It should be noted at the outset that this isn't an 'anti-mining piece', it's a question, albeit one that might make some uncomfortable - what will the Mudgee region do after mining?
There's been no doubt that the Mid-Western Regional Council Local Government Area (LGA) has prospered as a result of the presence of the industry in the area.
The NSW Minerals Council's latest annual member company Expenditure Survey, found that the surveyed mining companies spent $283 million in 2017-18, including over $183 million in wages to 1,748 full-time employees in the LGA.
And that's before you unpack the indirect jobs that are created, which is harder to quantify because it's not as straight-forward as just counting contractors and suppliers - retail and other sectors thrive when a major industry thrives.
But nothing lasts forever.
And the Independent Planning Commission's rejection of Kepco's proposed Bylong Coal Project should surely give pause for thought.
A common theme among proponents of the mine - and of the Minerals Council's crusade against the state planning system - is future employment, particularly in the Rylstone/Kandos area.
However, Bylong has a project life of 25 years - which if they 'assess their options' and manage to get the go-ahead, maybe after five years or so of further wrangling - would only take a currently young person into middle-age. Possibly decades before the current retirement age (provided that's not shifted further in the future).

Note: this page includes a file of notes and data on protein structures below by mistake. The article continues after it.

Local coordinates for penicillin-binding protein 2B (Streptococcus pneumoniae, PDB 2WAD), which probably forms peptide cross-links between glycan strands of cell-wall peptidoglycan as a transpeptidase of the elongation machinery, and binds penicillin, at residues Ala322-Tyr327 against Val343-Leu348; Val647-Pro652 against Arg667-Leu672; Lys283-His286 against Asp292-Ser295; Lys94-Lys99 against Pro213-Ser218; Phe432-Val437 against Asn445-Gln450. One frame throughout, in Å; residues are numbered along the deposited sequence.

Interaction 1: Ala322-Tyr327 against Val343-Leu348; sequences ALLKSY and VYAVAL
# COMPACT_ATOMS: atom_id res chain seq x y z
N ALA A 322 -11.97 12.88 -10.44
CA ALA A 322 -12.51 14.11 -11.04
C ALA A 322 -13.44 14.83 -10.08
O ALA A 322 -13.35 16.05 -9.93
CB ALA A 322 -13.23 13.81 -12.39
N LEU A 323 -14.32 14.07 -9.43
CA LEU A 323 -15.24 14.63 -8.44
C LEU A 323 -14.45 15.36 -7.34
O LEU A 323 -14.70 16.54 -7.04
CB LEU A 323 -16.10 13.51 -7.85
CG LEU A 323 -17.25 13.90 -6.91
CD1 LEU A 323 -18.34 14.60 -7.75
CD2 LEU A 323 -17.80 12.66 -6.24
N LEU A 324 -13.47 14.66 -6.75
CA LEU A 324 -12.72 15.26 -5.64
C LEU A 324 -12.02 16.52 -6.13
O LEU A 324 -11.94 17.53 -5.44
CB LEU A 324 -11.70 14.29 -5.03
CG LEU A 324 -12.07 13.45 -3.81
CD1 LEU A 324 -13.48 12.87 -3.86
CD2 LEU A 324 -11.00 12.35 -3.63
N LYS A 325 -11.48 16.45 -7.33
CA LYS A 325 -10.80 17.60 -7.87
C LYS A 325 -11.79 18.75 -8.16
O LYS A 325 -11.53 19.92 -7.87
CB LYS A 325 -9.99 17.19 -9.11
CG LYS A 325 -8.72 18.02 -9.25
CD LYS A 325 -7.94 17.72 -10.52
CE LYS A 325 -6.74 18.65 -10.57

The Mid-Western Region's existing three mines are currently approved until the mid to late 2030s. And even though extensions being granted in the meantime are likely - all have had approvals within the last few years - again, recent planning decisions should give pause for thought.
In February the Land and Environment Court dismissed an appeal of the rejection of the proposed Rocky Hill coal mine near Gloucester. Like Bylong, a greenfield mine was planned and expected greenhouse gas emissions were considered a factor.
So could mining extensions be the next step to have difficulty getting through the planning process in coming decades? Rix's Creek fiasco aside. Around three-quarters of Australia's coal is exported, so it's not only NSW policies that will have an effect.
Again, the question is 'what will the Mudgee region do after mining?' The answer can't wait 20-30 years.